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One of the couples at the center of lawsuit over same-sex marriage met in Sandy

Hearing on Oregon's ban to take place Wednesday, May 14


Deanna Geiger and Janine Nelson are fighting for their right to marry.

They and another couple are the plaintiffs of a U.S. District Court case, Geiger v. Kitzhaber, challenging Oregon’s constitutional ban on same-sex marriage filed in late 2013.

U.S. District Judge Michael McShane will hold a hearing for the case on Wednesday, May 14, in federal court in Eugene.

“It could be the last hearing in the case, and it’s possible McShane will rule on the case that day,” said Peter Zuckerman, Press Secretary for Basic Rights Oregon, “allowing Janine and her partner, along with other same-sex couples in Oregon, to marry that day.”by: CONTRIBUTED PHOTO: ALICIA J. ROSE PHOTOGRAPHY - Deanna Geiger and Janine Nelson are platiffs in a lawsuit challening Oregons ban on same-sex marriage.

Although Geiger, 55, and Nelson, 53, reside in Portland, they have deep ties to Sandy. They met here in 1982.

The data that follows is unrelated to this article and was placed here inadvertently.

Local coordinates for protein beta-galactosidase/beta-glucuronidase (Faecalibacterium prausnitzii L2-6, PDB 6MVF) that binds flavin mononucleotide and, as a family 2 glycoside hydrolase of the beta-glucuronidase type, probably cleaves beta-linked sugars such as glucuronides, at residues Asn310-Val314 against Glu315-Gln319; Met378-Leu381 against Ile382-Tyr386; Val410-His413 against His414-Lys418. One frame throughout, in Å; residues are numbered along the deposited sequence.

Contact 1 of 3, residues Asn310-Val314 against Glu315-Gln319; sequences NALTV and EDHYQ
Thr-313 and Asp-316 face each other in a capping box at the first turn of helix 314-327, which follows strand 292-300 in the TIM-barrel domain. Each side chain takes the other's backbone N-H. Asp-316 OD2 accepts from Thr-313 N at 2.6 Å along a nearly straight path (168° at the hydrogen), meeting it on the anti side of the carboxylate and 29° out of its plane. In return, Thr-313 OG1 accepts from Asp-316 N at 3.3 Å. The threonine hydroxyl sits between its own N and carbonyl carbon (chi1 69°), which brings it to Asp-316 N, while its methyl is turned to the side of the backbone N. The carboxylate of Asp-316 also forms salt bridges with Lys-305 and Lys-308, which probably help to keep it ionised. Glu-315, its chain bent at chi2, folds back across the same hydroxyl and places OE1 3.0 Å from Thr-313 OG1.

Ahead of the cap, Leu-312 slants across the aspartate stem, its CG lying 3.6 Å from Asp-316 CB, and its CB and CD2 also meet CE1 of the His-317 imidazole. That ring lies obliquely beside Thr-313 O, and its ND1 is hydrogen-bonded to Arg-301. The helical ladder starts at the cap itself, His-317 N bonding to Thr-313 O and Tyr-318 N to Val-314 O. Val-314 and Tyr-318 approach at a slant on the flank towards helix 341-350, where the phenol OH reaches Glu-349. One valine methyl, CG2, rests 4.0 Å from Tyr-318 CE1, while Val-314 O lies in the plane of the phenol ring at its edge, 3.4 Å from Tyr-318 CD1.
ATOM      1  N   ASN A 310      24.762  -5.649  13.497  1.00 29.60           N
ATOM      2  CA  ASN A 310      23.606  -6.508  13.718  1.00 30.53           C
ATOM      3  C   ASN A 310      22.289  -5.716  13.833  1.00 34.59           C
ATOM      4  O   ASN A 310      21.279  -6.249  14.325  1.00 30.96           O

Both Campfire alumni with experiences at Camp Namanu, the women both wound up as counselors at the camp during a time when the job market was challenging.

They met while they were working together at the camp. Their first date consisted of eating pizza while doing their laundry.

As women in their 20s, Geiger and Nelson were frequenters to the Pizza Barn and bars around town.

“Every time we go up to Mount Hood and pass those things we think of them fondly,” Nelson said.

Geiger said the couple just wants to be able to use the term marriage to commit the love that they have for each other.

Although they celebrated their 30th anniversary with a big wedding-style party, they were unable to have a ceremony.

“We’ve always resisted going to another state to get married,” said Geiger of why they decided to file the lawsuit. “Because we met in Oregon, we wanted to get married here. We decided that this was another alternative.”by: CONTRIBUTED PHOTO - The couple met in Sandy 31 years ago.

On Wednesday, Judge McShane will hear arguments from the National Organization for Marriage, an organization working to defend Oregon’s current definition of legal marriage. The organization filed requests to intervene a mere two days before the case’s last hearing on April 23.

The National Organization for Marriage argues that since defendant Attorney General Ellen Rosenblum has declined to defend the law its members felt obligated to step in. It believes the state should have an interest in protecting stability for procreative unions.

“For us to (who’ve been together for 30 years) to be a threat to marriage is nothing short of ridiculous,” Nelson said.

Geiger and Nelson have been together for 31 years, 32 years in August 2014, and if the case is successful, they hope to wait until Aug. 10, the anniversary of their first date, to get married.